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Author Topic: How do you reduce Sim/Gam prep?  (Read 8409 times)
CSBone
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Posts: 65


« on: January 27, 2006, 07:36:20 PM »

I originally started this thread in Actual Play “HERE” but after 35 posts it had evolved so far from where I had started and good questions from everybody made me realize that the question I thought I was asking, I wasn’t… so Ron asked me to start again with a new thread.

I am looking for suggestions on how to reduce prep time for role-playing games that support a Simulationist (first ) or Gamist (second) type of play with a more traditional GM/Player dichotomy.

Specifically I am trying to support:
  • tight Character identification
  • exploratory emphasis on setting
  • Player power is constrained by a set of consistent rules
  • The GM is the Player with the imposing task of maintaining the setting and non-Player CHaracters using the “consistent set of rules”, not final authority and arbiter of those rules

Restated: The Players play their Character “In Character” and the GM plays the World and all of it’s non-Player Characters “In Character”.

GM prepwork is the issue at hand. I am looking for alternatives to the traditional extensive GM Prep that will support the above.

The following suggestions were made on the original thread by Jim (Supplanter), John Kim, Joshua BishopRoby, Callan S., Nathan P. Tommi Brander, and Ron Edwards:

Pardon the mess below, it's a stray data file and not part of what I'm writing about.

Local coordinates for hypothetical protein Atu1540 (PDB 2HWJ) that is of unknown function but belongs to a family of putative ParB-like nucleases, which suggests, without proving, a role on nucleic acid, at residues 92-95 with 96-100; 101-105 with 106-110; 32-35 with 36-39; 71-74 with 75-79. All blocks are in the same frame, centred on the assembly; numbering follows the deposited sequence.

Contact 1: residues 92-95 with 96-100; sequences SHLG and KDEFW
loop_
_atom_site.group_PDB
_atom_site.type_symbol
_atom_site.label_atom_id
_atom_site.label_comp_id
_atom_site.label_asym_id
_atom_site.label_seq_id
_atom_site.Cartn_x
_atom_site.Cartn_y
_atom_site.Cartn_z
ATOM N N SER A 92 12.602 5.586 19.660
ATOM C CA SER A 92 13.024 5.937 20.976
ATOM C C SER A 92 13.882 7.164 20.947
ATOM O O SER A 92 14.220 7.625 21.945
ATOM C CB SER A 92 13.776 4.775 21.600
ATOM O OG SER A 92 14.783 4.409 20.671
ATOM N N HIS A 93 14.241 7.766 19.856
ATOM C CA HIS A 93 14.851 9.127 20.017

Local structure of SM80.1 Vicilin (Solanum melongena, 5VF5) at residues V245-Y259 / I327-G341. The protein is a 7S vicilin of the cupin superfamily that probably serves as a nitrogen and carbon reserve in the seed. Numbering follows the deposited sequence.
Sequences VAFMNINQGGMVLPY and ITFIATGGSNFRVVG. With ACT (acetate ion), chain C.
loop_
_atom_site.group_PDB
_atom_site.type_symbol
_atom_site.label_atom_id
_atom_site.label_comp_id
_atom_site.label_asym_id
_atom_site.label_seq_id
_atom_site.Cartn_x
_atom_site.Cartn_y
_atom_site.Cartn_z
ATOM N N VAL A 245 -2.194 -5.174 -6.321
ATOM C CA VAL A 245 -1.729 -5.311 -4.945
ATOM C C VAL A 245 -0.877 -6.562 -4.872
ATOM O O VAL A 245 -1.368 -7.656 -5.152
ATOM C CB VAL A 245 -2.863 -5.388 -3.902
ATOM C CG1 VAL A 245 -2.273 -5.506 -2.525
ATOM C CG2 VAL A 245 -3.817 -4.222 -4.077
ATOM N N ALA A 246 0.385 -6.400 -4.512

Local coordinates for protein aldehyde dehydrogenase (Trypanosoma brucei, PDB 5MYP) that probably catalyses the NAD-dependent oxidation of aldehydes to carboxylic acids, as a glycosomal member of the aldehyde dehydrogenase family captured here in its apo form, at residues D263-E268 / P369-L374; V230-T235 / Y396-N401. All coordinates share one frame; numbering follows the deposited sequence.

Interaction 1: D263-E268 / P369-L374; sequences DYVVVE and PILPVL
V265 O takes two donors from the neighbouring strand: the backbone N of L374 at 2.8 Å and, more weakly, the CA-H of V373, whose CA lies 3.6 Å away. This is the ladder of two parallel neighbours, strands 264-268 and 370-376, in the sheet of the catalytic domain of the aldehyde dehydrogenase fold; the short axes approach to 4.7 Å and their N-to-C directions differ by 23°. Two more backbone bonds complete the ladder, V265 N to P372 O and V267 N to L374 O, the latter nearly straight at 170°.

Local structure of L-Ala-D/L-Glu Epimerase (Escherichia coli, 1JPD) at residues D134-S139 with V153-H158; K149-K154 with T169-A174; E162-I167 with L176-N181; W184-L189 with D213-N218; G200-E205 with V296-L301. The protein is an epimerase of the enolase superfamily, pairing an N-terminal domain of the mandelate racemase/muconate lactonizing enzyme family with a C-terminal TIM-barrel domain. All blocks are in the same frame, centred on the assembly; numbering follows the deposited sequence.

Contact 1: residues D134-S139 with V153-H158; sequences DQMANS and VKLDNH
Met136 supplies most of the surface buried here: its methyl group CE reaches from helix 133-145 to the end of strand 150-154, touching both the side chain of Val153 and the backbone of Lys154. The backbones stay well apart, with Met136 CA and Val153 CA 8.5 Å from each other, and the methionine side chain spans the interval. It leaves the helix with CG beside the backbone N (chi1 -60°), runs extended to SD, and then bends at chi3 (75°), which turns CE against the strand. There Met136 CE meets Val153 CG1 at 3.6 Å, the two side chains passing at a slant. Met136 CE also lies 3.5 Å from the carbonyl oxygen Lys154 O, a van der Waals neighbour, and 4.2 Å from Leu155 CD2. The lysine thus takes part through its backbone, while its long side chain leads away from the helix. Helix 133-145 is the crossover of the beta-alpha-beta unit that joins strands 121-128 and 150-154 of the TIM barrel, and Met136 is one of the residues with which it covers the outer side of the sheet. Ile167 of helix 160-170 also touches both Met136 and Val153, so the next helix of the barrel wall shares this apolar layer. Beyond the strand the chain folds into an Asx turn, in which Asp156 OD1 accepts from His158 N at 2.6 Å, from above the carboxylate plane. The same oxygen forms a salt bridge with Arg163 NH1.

• No Myth play
  • Improv
  • Reduce the size of the scope
  • Involve the players
  • Use pregenerated materials
  • Simplify the numbers
  • Use templates and lists
Of course all of these had some explanations over there.

With this thread I would like to explore how to use these techniques effectively and see if there are any more that didn’t get mentioned. The goal at the end is to be able to put together a list of techniques and explanations of those techniques that would be useful to a GM interested in supporting Sim and Gam play but bogged down by prep.

C. S. Bone
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dindenver
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« Reply #1 on: January 27, 2006, 08:18:38 PM »